Investigating the Structure of Paramagnetic Aggregates from Colloidal Emulsions (InSPACE): The last test points required on the midsize particle sample were completed. Despite lack of real-time Ku-coverage to confirm structure development, these runs are expected to have yielded results similar to the previous runs, with this sample showing scaling dependencies on the test parameters. As a consequence of this situation, the last two test points were cancelled this week due to the very scarce Ku-coverage during the operations; they are being rescheduling in more enhanced-Ku-coverage time slots. Next week, testing with the largest particle sample will resume. During Increment 6, the scientifically more interesting structures were observed with this size sample.
Materials ISS Experiment (MISSE): In progress. Deployed outside. Nominal and collecting data.
Earth Knowledge Acquired by Middle School Students (EarthKAM): Waiting to begin operations in July.
Coarsening in Solid-Liquid Mixtures-2 (CSLM-2): Waiting to begin operations.
Educational Payload Operations (EPO): As suggested by the crew during yesterday’s (6/6) planning tagup with the ground, the planned EPO demonstration of a Hawaiian Pu’ili flute will be deferred until later in the Increment, to give the ground time for developing a lesson plan that includes background content on how sound travels. The demonstration is sponsored by the Bishop Museum in Hawaii.
Crew Earth Observation (CEO): The crew was thanked for their efforts to photograph the Aurora Australis activity this past week. Also appreciated are their timely responses to dynamic events like recent Eastern Pacific cloud vortices. CEO participation in the 200th anniversary of the Lewis and Clark Expedition to follow the Missouri and Columbia rivers for a route from the East to the Pacific Ocean, has been highlighted in ground publications. The CEO staff has joined a network of educators, museum and university experts and Earth remote sensing specialists to capture images from the ISS that will correlate space science, geology, geography, history, and literature. In the coming weeks, orbit tracks, scheduling, and weather permitting, new sites of particular interest will be included in the daily target list uplink. [See also the website “Space Station Challenge” at http://voyager.cet.edu/iss/ ]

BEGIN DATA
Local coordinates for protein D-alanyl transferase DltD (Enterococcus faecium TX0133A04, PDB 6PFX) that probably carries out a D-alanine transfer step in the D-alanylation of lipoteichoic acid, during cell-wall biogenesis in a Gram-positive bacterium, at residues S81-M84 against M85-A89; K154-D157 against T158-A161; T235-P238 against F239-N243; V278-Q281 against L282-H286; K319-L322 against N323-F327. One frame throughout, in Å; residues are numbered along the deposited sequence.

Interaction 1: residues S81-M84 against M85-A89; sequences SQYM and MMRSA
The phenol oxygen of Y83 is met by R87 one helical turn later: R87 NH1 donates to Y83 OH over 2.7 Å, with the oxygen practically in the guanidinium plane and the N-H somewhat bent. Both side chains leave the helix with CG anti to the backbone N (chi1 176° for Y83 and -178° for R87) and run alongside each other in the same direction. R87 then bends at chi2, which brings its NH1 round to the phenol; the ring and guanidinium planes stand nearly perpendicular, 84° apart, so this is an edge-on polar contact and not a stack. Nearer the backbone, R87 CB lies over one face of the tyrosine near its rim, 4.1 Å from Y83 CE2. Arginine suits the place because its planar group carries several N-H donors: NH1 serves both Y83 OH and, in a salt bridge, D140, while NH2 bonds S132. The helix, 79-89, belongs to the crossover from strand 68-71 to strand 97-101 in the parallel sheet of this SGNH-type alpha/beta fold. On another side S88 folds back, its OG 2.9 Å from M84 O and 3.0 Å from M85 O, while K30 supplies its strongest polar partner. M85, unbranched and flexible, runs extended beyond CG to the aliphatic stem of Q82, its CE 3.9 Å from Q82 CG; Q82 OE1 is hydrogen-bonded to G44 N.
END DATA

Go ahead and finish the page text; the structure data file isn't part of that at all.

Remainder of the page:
Today’s optional CEO targets, were Kuwait City, Kuwait (this city, located on the coast, was near nadir), Lima, Peru (the pass offered a nadir view of the Peruvian capital and seaport), Harpers Ferry, WVA (LEWIS & CLARK SITE: This historic town is located at the confluence of the Potomac River from the north and Shenandoah River from the south as they break through the Blue Ridge Mountains. Crew was asked to use the long lens for details of this small target), and Phoenix, AZ (this sprawling Arizona city was located just left of track).
CEO images can be viewed at the websites
ISS Orbit (as of this morning, 7:26am EDT [= epoch]):
- Mean altitude — 389.7 km
- Apogee — 394.1 km
- Perigee — 385.2 km
- Period — 92.35 min.
- Inclination (to Equator) — 51.63 deg
- Eccentricity — 0.0006589
- Orbits per 24-hr. day — 15.59
- Mean altitude loss in last 24 hours — 80 m
- Revolutions since FGB/Zarya launch (Nov. ’98) — 25948
- For more on ISS orbit and worldwide naked-eye visibility dates/times, see http://www.hq.nasa.gov/osf/station/viewing/issvis.html